p53 Activation by small molecules: Application in oncology

Discovery Oncology, Roche Research Center, Hoffmann-La Roche Inc., Nutley, New Jersey 07110, USA.
Journal of Medicinal Chemistry (Impact Factor: 5.48). 08/2005; 48(14):4491-9. DOI: 10.1021/jm058174k
Source: PubMed

ABSTRACT For Abstract see ChemInform Abstract in Full Text.

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    ABSTRACT: Inhibition of the MDM2-p53 protein-protein interaction is being actively pursued as a new anticancer therapeutic strategy, and spiro-oxindoles have been designed as a class of potent and efficacious small-molecule inhibitors of this interaction (MDM2 inhibitors). Our previous study showed that some of our first-generation spiro-oxindoles undergo a reversible ring-opening-cyclization reaction that, from a single compound in protic solution, results in an equilibrium mixture of four diastereoisomers. By exploiting the ring-opening-cyclization reaction mechanism, we have designed and synthesized a series of second-generation spiro-oxindoles with symmetrical pyrrolidine C2 substitution. These compounds undergo a rapid and irreversible conversion to a single, stable diastereoisomer. Our study has yielded compound 31 (MI-1061), which binds to MDM2 with Ki = 0.16 nM, shows excellent chemical stability, and achieves tumor regression in the SJSA-1 xenograft tumor model in mice.
    Journal of Medicinal Chemistry 12/2014; 57(24). DOI:10.1021/jm501541j · 5.48 Impact Factor
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    ABSTRACT: P53 is an important transcriptional factor that plays a pivotal role in different biological process (cell cycle, apoptosis, DNA repair, angiogenesis and cellular metabolism). While p53 binds to the promoter and increases the gene expression of Mdm2, MDM2 protein directly binds to p53 and inhibits its activity. Therefore, inhibitor of p53 and MDM2 has been considered as potential cancer therapeutic agent due to the critical inhibitory role of MDM2 on p53. Small-molecule inhibitor of p53-MDM2 has been designed to serve as an effective way to treat cancer. Several compounds have moved into different phase of clinical trials based on major advances in the development of small-molecule inhibitors in recent years. Since there are few reviews covering the structure-activity relationship analysis of recent p53-MDM2 inhibitors reported from 2011 to the present time, in this review, attentions are focused on the development of p53-MDM2 inhibitors published from 2011 to the present time.
    Current Medicinal Chemistry 11/2014; DOI:10.2174/0929867322666141128162557 · 3.72 Impact Factor
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    ABSTRACT: Protein/protein interactions (PPIs) are essential for all biological processes. Their role as central control switches and checkpoints in signaling and regulation makes their dysfunction an eminent cause of cancer and other diseases. Thus, a target-oriented intervention with PPIs, in particular by small molecules suitable for a pharmacological therapy, is the object of intense research. In the recent years, this research of PPIs yielded a number of low-molecular protein/protein interaction modulators (PPIMs). However, only a few PPIMs were identified by rational or structure-based considerations. The reason is that it is difficult to directly re-use well-established computational methods to identify ligands of conventional targets, such as enzymes, receptors, or transporters. Conventional targets naturally bind small molecules via pronounced complementary binding pockets. In contrast, many protein/protein interfaces (PPIfaces) are large and lack pronounced pockets. Thus, it is hard to find small molecules with an affinity and specificity that is adequate to displace one of the binding proteins. Nevertheless, the widespread discovery of (drug-like) PPIMs shows: these challenges can be overcome, and PPIs are not undruggable in general. The goal of this thesis was to develop a computational strategy for the rational identification of PPIMs, notably of NHR2 inhibitors, starting only with a protein/protein complex structure (PPI structure). This task subdivides into the four core themes of this thesis. First, I reviewed the knowledge about PPIs, PPIMs, the determinants of their interactions as well as computational methods for the identification of druggable sites and PPIMs. Second, I implemented a strategy that uses a PPI-structure based prediction of hot spots and transient pockets to guide a structure-based virtual screening. As a validation, I retrieved known PPIMs that bind to the PPIface of interleukin-2 from a large set of non-binders. Third, I analyzed the potential of teroxazoles as a new class of hydrophilic α-helix mimetics. These present side chains similar to α-helices and mimic a sequence pattern that has not yet been considered. Fourth, I identified the first micromolar inhibitors of the NHR2-mediated tetramerization of RUNX1-ETO (RE) from dimers, a prerequisite for the onset and maintenance of RE-dependent acute myeloid leukemia (RE-AML). Predicted tetramerization hot spots close to the largest pocket in the PPIface guided the computational identification of drug-like PPIMs. These PPIMs mimic NHR2 hot spots, aim at the PPIface, and inhibit dimer association as well as the proliferation of RE-dependent cells. These PPIMs are valuable as probes and tools to study the effects of NHR2 tetramerization and are an important step towards a personalized therapy of RE-AML. Most importantly, however, the presented strategy can well be the first step in any comparable structure-based endeavor to identify or design PPIMs, even in cases where only a PPI structure with a rather flat PPIface is known.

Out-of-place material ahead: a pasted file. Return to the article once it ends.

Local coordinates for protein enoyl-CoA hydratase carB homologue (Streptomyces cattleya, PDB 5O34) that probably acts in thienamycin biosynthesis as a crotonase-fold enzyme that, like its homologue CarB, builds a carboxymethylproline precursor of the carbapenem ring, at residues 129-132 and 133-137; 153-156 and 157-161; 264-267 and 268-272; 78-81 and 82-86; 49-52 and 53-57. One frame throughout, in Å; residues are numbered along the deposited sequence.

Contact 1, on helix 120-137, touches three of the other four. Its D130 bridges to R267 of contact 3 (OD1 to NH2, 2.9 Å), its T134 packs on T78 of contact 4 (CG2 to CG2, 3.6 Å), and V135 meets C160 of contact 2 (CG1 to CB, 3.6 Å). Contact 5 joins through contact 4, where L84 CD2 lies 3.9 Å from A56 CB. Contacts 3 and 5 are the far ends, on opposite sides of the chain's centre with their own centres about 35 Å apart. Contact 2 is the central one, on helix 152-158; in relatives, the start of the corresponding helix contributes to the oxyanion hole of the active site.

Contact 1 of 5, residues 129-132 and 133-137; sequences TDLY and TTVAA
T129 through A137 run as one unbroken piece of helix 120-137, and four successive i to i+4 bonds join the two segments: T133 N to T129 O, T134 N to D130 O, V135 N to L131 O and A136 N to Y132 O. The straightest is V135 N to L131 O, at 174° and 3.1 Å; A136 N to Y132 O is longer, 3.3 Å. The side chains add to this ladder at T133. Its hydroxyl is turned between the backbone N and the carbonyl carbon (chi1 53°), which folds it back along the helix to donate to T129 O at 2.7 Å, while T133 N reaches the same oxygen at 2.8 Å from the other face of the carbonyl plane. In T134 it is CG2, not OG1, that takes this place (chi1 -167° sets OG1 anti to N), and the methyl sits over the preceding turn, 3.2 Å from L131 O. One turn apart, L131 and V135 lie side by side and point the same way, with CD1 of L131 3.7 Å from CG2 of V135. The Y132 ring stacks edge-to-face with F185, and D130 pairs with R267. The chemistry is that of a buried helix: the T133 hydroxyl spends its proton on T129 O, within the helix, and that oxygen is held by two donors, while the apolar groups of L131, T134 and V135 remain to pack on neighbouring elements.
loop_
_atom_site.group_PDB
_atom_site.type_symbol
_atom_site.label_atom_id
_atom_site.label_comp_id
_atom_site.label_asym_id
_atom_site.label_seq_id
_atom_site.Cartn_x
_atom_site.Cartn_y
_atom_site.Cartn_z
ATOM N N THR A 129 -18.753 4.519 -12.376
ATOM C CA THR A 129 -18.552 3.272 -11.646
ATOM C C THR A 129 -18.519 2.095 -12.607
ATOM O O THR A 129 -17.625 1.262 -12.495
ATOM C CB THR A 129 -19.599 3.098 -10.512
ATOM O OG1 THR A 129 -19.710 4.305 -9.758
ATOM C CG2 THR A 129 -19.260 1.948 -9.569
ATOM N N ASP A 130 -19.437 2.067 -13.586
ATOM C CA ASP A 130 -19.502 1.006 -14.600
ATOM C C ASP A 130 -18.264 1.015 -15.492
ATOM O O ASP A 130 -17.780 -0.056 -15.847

10/2014, Degree: Dr. rer. nat. (PhD), Supervisor: Holger Gohlke